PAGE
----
So I totally get why Crystal emphasizes the importance of this. When my life shifted to marriage and honeymoon baby this key part of my evenings disappeared. I guess because I had so much new I was adjusting to. If you asked me yesterday if we had a before-bed routine, I would've said yes. I mean, I pick up the playroom, we put the kiddos down, I pump, and usually husband works on cleaning the dishes.

But the kitchen doesn't usually get fully cleaned. There's usually something we don't get to, or we forget to wipe the counters. Or we left some pantry staple sitting on the counter. And we have a fairly small kitchen with a poor layout so ANYTHING out of place, or out at all, means its overcrowded.

And the whole "cleaning the playroom" thing is more of a if-I-get-to-it. Everything has a place, so it honestly doesn't take that long - 5-10 minutes when EVERYTHING is strewn out, but sometimes I just don't feel like picking it up (our oldest is just getting to the age where her helping clean up is a possibility). Then, in the mornings, I feel bad putting the children in the there to play...even though they messed it up! I don't want to encourage messiness. I want to instill the tidiness in them, and putting them in a disaster zone isn't the best way to accomplish that purpose.

We're in the middle of renovating right now, so our table is in the middle of our living room at present. Having a joint living/dining room is stressful in and of itself. But since it's not in sight when we're cleaning the kitchen, we usually forget to clean the table off and dishes or napkins just tend to pile up. This definitely needs to become a part of our routine. Starting the day walking in for breakfast and seeing a pile of stuff is not calming.

I'm going to be honest - my husband got sick the night of Day 2. This is a great way to ensure that whatever new routine you're doing together ISN'T going to happen! This has been followed by a half week of me feeling pretty awful (pregnancy related), but it's Sunday (so I should be on Day 6) and I'm on Day 3. Woohoo. BUT I'm going to see if it's at all feasible to play "catch up."

Day 3: Identify your big rocks (non negotiables).

This day is hard for me. What are my  big rocks, my non-negotiables that I should do first thing when I wake up to make sure they don't get lost during the day? As I said in Day 2, I used to get up early and exercise - I knew if I didn't then, it wouldn't happen. But my children are my alarm clock now. I'm not sleeping well at night, and the baby needs my attention first thing in the morning followed by my toddler. I want to exercise, but there's not much I can do while pregnant anyway. And, since I have to pump because of complications breastfeeding this time around, that takes up an hour of my time where I literally have to sit down and feel like I'm doing nothing. I try and eat breakfast during this time, write a little for the blog, work on earning swagbucks (since I'm immobile anyway).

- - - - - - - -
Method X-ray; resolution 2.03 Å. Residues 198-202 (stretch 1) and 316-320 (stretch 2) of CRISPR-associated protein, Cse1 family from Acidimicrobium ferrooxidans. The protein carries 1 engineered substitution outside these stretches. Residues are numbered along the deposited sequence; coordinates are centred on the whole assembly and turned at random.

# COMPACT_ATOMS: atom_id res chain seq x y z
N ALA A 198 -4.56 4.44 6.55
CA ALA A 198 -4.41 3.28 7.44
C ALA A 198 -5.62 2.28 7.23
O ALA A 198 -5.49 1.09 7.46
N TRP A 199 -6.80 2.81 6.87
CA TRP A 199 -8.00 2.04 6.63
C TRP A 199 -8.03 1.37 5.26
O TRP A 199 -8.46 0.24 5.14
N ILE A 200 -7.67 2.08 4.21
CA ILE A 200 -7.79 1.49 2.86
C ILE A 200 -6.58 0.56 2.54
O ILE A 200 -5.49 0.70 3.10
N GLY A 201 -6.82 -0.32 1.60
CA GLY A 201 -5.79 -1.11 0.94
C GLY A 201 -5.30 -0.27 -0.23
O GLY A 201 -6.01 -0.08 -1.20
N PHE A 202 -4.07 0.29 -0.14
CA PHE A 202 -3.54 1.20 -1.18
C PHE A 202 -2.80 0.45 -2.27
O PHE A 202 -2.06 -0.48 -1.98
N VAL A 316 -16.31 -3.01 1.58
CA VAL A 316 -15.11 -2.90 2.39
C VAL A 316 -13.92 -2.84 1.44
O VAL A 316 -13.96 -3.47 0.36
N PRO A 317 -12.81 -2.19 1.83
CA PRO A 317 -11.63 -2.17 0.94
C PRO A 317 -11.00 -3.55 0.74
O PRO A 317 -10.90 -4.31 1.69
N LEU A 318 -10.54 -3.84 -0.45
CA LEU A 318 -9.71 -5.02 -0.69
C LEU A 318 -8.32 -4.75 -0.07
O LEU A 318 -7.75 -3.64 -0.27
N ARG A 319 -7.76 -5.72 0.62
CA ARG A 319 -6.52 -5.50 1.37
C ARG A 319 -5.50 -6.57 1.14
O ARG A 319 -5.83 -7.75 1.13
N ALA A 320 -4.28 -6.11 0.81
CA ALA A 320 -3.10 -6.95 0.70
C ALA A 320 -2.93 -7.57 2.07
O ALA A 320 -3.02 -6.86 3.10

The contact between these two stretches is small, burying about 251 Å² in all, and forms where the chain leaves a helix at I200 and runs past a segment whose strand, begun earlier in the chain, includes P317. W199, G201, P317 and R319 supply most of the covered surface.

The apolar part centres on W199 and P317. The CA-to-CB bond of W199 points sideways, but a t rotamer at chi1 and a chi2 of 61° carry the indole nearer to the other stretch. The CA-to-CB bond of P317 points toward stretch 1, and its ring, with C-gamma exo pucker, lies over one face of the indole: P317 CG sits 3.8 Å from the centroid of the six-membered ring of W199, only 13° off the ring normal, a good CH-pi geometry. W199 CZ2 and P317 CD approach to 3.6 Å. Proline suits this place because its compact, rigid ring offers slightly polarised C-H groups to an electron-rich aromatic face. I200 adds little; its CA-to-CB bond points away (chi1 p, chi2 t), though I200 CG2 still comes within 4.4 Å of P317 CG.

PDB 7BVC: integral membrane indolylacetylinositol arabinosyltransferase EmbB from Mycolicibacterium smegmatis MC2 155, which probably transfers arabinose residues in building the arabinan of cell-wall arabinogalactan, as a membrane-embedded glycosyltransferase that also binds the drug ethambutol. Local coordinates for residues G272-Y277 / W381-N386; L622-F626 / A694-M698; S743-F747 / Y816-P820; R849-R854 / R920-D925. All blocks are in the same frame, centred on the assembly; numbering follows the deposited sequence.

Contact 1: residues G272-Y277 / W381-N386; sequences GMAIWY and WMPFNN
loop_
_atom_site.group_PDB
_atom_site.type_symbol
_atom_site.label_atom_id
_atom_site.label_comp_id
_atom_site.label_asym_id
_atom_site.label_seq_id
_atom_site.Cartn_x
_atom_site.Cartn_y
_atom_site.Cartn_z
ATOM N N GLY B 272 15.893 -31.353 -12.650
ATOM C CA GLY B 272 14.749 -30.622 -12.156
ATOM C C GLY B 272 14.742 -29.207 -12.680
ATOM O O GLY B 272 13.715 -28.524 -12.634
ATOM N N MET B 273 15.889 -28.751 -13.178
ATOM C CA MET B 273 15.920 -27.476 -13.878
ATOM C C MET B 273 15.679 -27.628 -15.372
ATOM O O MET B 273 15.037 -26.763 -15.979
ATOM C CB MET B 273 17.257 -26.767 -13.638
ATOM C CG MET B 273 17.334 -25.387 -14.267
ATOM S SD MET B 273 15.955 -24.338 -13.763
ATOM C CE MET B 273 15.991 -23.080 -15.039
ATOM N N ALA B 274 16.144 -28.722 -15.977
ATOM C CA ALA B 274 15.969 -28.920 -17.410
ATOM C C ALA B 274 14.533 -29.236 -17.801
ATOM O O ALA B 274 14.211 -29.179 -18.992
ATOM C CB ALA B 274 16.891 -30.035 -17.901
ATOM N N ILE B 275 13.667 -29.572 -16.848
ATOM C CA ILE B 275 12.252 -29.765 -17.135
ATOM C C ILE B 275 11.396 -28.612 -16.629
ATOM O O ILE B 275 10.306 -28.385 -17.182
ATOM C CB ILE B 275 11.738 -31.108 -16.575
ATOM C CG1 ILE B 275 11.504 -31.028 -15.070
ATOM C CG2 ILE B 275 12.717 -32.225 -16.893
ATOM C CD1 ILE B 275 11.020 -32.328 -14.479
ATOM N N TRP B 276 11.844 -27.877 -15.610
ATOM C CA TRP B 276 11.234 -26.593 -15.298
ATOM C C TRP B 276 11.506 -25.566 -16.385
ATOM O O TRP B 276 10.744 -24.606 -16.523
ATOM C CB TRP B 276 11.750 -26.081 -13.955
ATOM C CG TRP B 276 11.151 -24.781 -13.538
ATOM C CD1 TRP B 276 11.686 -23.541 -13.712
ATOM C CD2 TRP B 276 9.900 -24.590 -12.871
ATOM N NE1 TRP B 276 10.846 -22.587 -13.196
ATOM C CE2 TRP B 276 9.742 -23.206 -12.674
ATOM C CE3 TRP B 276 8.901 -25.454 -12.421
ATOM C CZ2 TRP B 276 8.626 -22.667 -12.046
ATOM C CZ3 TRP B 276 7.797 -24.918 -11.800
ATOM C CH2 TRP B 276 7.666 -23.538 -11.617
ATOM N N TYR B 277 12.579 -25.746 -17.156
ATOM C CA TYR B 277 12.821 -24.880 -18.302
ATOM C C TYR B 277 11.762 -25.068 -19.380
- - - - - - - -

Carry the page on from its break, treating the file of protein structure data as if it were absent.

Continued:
On Mondays (laundry day) I know if I don't get that started right after I feed the baby, I'll probably continue to forget the rest of the day. But I don't have something like this for other days. This is an instance where I'm considering 2 things: 1. Talking with my husband - what does HE prioritize? What is something that would make him feel more relaxed when he arrives home if it was done? 2. Thinking about tweaking our daily schedule so I can make better use of my mornings.

Day 4: What's something you get pleasure out of?

This was an easy one. I love reading and I love scrapbooking/crafting. Because of the aforestated necessary pumping, during these times is usually when I'll read some. I read to my children all day long, but while board books are great for them, they aren't my cup of tea ;-) Crafting is harder. Right now my thing is trying to make scrapbooks for my children's first year (the one for my daughter would be finished, but I'm trying to get pictures from other people for several months of her life ... because my phone fritzed and I lost everything from that time! Back up your phones and computers often, people! This is heartbreaking) But this is a LOT harder to do with a toddler who wants in and is just going to mess things up. Usually, I make sporadic progress on this during a nap time here or after the kids are in bed there...but I usually feel guilty if the house isn't caught up first and I'm working on this. And since we're renovating parts of our house right now, nothing is ever entirely done.

Day 5: Goal setting.